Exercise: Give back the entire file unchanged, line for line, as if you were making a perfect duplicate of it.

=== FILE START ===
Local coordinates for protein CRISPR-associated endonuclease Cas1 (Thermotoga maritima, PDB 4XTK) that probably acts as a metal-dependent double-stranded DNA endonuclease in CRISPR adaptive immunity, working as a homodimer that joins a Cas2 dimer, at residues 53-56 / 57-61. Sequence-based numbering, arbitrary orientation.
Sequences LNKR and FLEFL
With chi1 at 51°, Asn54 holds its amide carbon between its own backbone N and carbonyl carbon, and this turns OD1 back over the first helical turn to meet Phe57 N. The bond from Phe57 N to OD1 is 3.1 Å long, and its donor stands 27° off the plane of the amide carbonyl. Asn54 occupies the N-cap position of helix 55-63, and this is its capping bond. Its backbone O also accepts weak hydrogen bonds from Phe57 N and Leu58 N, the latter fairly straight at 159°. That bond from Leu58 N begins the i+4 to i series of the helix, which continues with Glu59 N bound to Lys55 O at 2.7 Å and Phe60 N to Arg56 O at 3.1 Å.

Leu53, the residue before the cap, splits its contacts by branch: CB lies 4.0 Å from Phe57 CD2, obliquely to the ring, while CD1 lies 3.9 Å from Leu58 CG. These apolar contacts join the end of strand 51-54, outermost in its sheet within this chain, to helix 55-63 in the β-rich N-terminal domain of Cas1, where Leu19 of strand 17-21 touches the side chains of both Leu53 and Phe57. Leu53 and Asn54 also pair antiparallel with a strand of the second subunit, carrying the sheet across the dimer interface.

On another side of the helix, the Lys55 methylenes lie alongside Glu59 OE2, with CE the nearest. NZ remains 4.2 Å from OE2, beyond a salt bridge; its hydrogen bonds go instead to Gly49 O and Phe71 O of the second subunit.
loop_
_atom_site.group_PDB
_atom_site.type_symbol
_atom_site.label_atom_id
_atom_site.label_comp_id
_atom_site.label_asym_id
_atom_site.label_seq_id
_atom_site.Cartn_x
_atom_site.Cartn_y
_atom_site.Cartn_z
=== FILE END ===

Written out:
Local coordinates for protein CRISPR-associated endonuclease Cas1 (Thermotoga maritima, PDB 4XTK) that probably acts as a metal-dependent double-stranded DNA endonuclease in CRISPR adaptive immunity, working as a homodimer that joins a Cas2 dimer, at residues 53-56 / 57-61. Sequence-based numbering, arbitrary orientation.
Sequences LNKR and FLEFL
With chi1 at 51°, Asn54 holds its amide carbon between its own backbone N and carbonyl carbon, and this turns OD1 back over the first helical turn to meet Phe57 N. The bond from Phe57 N to OD1 is 3.1 Å long, and its donor stands 27° off the plane of the amide carbonyl. Asn54 occupies the N-cap position of helix 55-63, and this is its capping bond. Its backbone O also accepts weak hydrogen bonds from Phe57 N and Leu58 N, the latter fairly straight at 159°. That bond from Leu58 N begins the i+4 to i series of the helix, which continues with Glu59 N bound to Lys55 O at 2.7 Å and Phe60 N to Arg56 O at 3.1 Å.

Leu53, the residue before the cap, splits its contacts by branch: CB lies 4.0 Å from Phe57 CD2, obliquely to the ring, while CD1 lies 3.9 Å from Leu58 CG. These apolar contacts join the end of strand 51-54, outermost in its sheet within this chain, to helix 55-63 in the β-rich N-terminal domain of Cas1, where Leu19 of strand 17-21 touches the side chains of both Leu53 and Phe57. Leu53 and Asn54 also pair antiparallel with a strand of the second subunit, carrying the sheet across the dimer interface.

On another side of the helix, the Lys55 methylenes lie alongside Glu59 OE2, with CE the nearest. NZ remains 4.2 Å from OE2, beyond a salt bridge; its hydrogen bonds go instead to Gly49 O and Phe71 O of the second subunit.
loop_
_atom_site.group_PDB
_atom_site.type_symbol
_atom_site.label_atom_id
_atom_site.label_comp_id
_atom_site.label_asym_id
_atom_site.label_seq_id
_atom_site.Cartn_x
_atom_site.Cartn_y
_atom_site.Cartn_z